Even the most ardent proponents of overhaul admit that the current system has so many cross-cutting incentives that no one knows exactly how the economy would look without it -- which interests would flourish and which would suffer. It is clear that certain industries now favored by tax breaks, such as timber and real estate, would be harmed under the president's proposal. But some companies within those industries would likely reorganize and prosper.

Every congressional district will have some losers in it, many of them powerful and well-financed. Throughout the summer-long hearings on the president's proposal, for example, the Ways and Means Committee heard a succession of spokesmen from heavy manufacturing industries warn that without the investment tax credit and accelerated depreciation, they would lose ground to international competition.

Equally dire warnings came from governors and mayors concerned about losing the federal deduction for state and local taxes, not to mention restaurateurs worried about losing the deductibility of three-martini lunches and tourism officials worried about losing the write-off of sports tickets as business expenses.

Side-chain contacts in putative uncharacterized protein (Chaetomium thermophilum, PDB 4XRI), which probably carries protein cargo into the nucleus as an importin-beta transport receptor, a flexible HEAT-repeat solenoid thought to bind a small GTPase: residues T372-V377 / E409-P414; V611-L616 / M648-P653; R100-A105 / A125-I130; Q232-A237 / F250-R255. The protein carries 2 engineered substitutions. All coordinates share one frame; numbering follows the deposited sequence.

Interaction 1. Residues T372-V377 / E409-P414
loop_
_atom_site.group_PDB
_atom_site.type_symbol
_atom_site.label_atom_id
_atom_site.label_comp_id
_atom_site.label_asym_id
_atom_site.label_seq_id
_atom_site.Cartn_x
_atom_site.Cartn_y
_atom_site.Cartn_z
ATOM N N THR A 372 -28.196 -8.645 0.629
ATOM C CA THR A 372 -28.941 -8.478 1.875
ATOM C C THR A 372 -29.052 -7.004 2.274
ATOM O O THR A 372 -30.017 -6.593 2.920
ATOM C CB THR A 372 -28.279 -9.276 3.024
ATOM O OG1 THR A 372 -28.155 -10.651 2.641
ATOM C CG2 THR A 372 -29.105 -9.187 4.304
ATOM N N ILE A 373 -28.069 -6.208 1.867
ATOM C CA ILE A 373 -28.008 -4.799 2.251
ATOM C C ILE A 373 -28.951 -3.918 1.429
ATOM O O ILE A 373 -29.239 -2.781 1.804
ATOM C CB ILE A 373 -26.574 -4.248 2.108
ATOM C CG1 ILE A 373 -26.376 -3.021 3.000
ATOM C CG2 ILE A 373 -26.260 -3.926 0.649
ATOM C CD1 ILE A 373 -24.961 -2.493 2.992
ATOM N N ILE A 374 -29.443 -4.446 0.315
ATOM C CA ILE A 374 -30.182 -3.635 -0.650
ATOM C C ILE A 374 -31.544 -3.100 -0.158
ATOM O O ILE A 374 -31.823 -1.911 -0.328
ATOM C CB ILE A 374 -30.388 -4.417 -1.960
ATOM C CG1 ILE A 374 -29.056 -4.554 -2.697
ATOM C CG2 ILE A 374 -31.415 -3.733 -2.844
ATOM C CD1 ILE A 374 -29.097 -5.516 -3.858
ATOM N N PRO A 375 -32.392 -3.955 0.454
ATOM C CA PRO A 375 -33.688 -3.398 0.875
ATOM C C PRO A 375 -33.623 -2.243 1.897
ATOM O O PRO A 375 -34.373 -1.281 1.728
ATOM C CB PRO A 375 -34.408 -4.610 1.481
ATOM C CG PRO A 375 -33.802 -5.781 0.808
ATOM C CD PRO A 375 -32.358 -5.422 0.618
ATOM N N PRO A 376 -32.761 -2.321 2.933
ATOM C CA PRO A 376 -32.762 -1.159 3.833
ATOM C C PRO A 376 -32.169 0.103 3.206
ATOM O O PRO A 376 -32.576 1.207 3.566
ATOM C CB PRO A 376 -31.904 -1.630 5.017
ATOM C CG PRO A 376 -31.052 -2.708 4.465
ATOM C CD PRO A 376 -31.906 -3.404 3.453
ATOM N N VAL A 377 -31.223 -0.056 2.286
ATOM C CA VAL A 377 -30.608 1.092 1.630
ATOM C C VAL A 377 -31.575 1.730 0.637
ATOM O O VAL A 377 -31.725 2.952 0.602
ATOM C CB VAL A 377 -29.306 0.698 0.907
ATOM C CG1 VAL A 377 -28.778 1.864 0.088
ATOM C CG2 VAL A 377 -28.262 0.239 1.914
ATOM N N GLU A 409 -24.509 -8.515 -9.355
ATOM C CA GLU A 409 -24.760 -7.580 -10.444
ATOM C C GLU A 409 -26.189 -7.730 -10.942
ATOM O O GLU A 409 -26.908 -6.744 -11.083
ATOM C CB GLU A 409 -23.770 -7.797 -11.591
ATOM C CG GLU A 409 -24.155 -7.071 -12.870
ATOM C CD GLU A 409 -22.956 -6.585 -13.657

Members of Congress thus would be faced with creating individual and corporate losers in their districts without a guaranteed, counterbalancing set of winners. Although 78 percent of individual taxpayers are projected to receive a tax cut or no change under the Reagan plan, many members say they fear that the cut in the vast middle-income range will not be lare enough to make people embrace the overall package.

Taxpayers generally deem the current code grossly unfair and in need of restructuring, but polls indicate that many doubt they would be better off with a different system. "There's always a fear that people will cling to the evils they know," said John Shannon, executive director of research for the Advisory Commission on Intergovernmental Relations, which polls public attitudes toward taxes.

Congress will have to write not one, but two politically wrenching revisions of the tax code: first, the "ideal" tax code that would come into effect some years down the road, and second, the rules for the intervening years that would allow a gradual transition into the new system.

So many businesses and lifestyles are organized around existing tax provisions that sudden change would cause drastic dislocations. By allowing a transition, the government will not realize much new tax revenue at first from closing loopholes. This could cut into the revenue needed for rate reductions, the main attraction of the overhaul to voters.

Tax policymakers suggest taxing the "windfall gain" of winners during the transition period, and using the money to reduce rates and also to cushion the "windfall losses" of those falling out of favor. This yields another set of political pressures: winners angered by minimized winnings, losers still chafing over what they've lost, cushion or no cushion.

Tax reform would require members of the congressional tax-writing committees to bite many of the hands that feed them.